HP chairman: Use of pretexting 'embarrassing'

An investigation's method of scrutinizing board members and journalists was "wrong" and has left the company red-faced. Full coverage: HP's boardroom drama Hurd memo: We will take the necessary action

The "pretexting" technique used in a Hewlett-Packard investigation of board members and reporters has been an embarrassment for the company, Chairman Patricia Dunn said Friday.

"I am not happy that the way this investigation has been conducted has led to this major embarrassment," Dunn said in an interview with CNET News.com. Asked if she believed pretexting is illegal, Dunn replied, "I have no idea, but it's wrong."

Dunn has been at the center of a controversy involving the ordinarily secret activities of HP's boardroom. After leaks to the press beginning in 2005, Dunn ordered an investigation of board members that led one to resign and another not to be renominated .

In pretexting, one person masquerades as another to obtain private information such as phone records. HP said in a U.S. Securities and Exchange Commission filing that it hired an investigation company to try to track down board leaks to the media. The company in turn hired a contractor that used pretexting to scrutinize board members, HP said. The technology giant acknowledged on Thursday that the phone records of nine reporters, including two from News.com, were also accessed.

Dunn has no plans to resign, she said. "If the board wants me to resign, I will absolutely accept their judgment on this," Dunn said. "I have full confidence that if they ask me to, it'll be the right thing to do for shareholders."

The board will have an opportunity to discuss the investigation and its consequences on Sunday. The directors scheduled a meeting by telephone conference call, HP spokesman Ryan Donovan said. Such phone meetings are scheduled "from time to time...on other issues that come up," he said.

And HP has taken measures to ensure that pretexting won't be a problem for it again. "Pretexting will no longer be permitted as a part of any HP investigation," Dunn said.

HP has refused to disclose which company it hired for the investigation, and Dunn also wasn't forthcoming. "I don't know what the name of the firm is," she said. "I worked through HP resources to get the outside firm," which HP also used in the past, she added.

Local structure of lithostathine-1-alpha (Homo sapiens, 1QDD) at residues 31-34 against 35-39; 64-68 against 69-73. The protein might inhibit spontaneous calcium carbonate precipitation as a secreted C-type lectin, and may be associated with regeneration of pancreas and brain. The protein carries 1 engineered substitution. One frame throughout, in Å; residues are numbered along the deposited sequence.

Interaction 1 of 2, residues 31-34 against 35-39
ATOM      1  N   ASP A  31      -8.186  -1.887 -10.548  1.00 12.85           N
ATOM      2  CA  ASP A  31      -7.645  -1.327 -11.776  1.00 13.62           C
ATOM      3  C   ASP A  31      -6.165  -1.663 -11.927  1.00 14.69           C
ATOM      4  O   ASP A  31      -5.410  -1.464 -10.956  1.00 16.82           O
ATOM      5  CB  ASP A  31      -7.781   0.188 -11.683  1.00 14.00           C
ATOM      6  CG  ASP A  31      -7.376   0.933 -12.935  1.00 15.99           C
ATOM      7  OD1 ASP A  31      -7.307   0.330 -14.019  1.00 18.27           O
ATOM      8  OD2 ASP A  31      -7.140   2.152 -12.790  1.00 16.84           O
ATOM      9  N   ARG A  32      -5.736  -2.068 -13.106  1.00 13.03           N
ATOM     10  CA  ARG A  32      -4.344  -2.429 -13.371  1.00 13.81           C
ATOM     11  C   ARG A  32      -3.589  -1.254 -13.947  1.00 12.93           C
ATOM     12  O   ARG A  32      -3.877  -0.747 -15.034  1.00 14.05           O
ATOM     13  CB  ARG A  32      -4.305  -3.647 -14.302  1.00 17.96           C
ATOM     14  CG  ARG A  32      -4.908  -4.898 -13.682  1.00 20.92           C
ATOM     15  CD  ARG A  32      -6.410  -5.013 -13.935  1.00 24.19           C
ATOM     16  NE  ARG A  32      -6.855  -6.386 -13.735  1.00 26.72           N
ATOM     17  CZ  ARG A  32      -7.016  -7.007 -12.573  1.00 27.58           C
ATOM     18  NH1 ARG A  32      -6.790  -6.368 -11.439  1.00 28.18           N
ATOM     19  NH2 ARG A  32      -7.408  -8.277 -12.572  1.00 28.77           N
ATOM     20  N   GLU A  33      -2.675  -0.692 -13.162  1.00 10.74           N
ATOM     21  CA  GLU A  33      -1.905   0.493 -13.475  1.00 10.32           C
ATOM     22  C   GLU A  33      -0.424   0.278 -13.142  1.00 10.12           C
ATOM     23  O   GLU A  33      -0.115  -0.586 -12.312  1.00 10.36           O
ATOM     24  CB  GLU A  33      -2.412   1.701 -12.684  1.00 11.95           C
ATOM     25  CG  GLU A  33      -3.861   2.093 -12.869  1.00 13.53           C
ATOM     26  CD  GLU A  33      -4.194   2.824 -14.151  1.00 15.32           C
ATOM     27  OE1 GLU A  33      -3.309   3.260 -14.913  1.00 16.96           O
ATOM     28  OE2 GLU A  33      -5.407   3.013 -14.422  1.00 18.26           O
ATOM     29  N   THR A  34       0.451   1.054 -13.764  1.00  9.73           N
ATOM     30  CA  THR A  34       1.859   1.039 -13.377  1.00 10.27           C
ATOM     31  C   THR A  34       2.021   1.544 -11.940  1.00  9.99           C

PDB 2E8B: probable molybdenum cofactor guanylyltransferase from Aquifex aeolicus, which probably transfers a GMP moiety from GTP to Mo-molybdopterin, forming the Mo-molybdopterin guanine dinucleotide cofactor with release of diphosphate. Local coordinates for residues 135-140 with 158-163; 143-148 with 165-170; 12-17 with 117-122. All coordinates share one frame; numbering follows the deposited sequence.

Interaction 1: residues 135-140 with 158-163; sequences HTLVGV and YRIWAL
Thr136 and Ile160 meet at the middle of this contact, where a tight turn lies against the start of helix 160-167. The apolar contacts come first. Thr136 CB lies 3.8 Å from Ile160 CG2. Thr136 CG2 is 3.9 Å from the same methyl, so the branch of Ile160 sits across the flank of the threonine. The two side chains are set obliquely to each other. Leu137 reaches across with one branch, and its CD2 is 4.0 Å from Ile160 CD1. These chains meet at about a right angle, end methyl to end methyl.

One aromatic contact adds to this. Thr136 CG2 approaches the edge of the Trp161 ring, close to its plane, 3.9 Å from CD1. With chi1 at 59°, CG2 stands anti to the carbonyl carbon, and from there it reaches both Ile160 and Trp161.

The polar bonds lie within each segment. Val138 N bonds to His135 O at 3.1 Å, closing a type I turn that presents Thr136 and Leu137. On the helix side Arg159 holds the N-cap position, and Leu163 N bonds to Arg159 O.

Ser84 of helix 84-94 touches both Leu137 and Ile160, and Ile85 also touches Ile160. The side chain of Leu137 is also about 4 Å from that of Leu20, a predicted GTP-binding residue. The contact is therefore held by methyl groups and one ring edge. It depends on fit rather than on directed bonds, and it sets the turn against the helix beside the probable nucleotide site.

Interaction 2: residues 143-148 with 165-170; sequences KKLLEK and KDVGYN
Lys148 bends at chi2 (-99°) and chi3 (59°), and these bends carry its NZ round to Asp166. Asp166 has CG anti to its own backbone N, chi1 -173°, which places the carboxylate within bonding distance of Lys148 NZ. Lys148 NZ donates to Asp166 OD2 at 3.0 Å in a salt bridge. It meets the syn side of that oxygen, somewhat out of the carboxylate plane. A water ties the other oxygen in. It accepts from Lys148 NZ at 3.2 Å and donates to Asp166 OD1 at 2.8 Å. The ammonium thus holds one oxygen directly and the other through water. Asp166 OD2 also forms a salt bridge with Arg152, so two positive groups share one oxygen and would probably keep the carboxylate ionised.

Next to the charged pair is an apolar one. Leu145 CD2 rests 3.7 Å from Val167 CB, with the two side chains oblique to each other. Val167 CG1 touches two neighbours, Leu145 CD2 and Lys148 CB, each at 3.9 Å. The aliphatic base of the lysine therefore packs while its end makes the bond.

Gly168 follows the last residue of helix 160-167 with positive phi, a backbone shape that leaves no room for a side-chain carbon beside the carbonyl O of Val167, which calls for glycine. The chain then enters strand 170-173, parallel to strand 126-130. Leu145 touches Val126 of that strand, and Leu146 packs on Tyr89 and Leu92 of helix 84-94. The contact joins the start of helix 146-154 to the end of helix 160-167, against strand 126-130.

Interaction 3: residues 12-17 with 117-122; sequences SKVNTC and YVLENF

But Dunn was closely involved in the investigation, according to Tom Perkins, the board member who resigned. According to a June 20 e-mail posted on The Wall Street Journal Web site, Perkins told HP's outside legal counsel, Larry Sonsini, "Larry, the investigation was a Pattie Dunn program, 100 percent conceived of and managed by her, and unknown to the board, except perhaps in the most vague and imprecise terms, with the possible exception of Mark, who she may have briefed."

Dunn also didn't know if investigators had used pretexting to examine HP employee records, she said. She said she learned of the use of pretexting to access journalists' phone records on Wednesday.

The probe included accessing phone records of two CNET News.com reporters, Dawn Kawamoto and Tom Krazit, according to the California attorney general's office. The two co-wrote a Jan. 23 story about a private, long-term strategy session held by HP's board of directors. The Wall Street Journal reporters Pui-Wing Tam and George Anders and The New York Times reporter John Markoff also were targeted using pretexting, those publications said.

Dunn personally apologized to the CNET News.com reporters Friday. "The information that has recently come to light about the involvement of reporters and the way they're involved in this investigation is highly regrettable, and I want to apologize individually on behalf of this board," she said. "Nobody had that in mind when this investigation was undertaken."

Indeed, she said, the investigation should have been conducted according to HP's standards.

"That investigation was authorized on the basis that everything done would be not only legal but fully compliant with HP's high standards for both ethics and business practices," she said. "I received assurances about that at every step of the way."

Dunn also went on the offensive in the interview, lashing out more than once at those whose leaks led to the investigation.

"This is a board who has suffered for a long period of time from egregious breaches of standards of business conduct. The board asked me to do something about it," she said. "Many directors thought the top priority was to figure out how to plug the leaks. We couldn't function as a board with these leaks continuing. This was not my spying on the board."

The leaking also has hurt HP's image, she said.

"HP's reputation has been damaged by a leaker who refused to come forward knowing this investigation was going on," she said, a person who "lied to the rest of the board, by omission and commission, about the fact that he was the source of this information for a long period of time."

About the author

Stephen Shankland has been a reporter at CNET since 1998 and covers browsers, Web development, digital photography and new technology. In the past he has been CNET's beat reporter for Google, Yahoo, Linux, open-source software, servers and supercomputers. He has a soft spot in his heart for standards groups and I/O interfaces.

 

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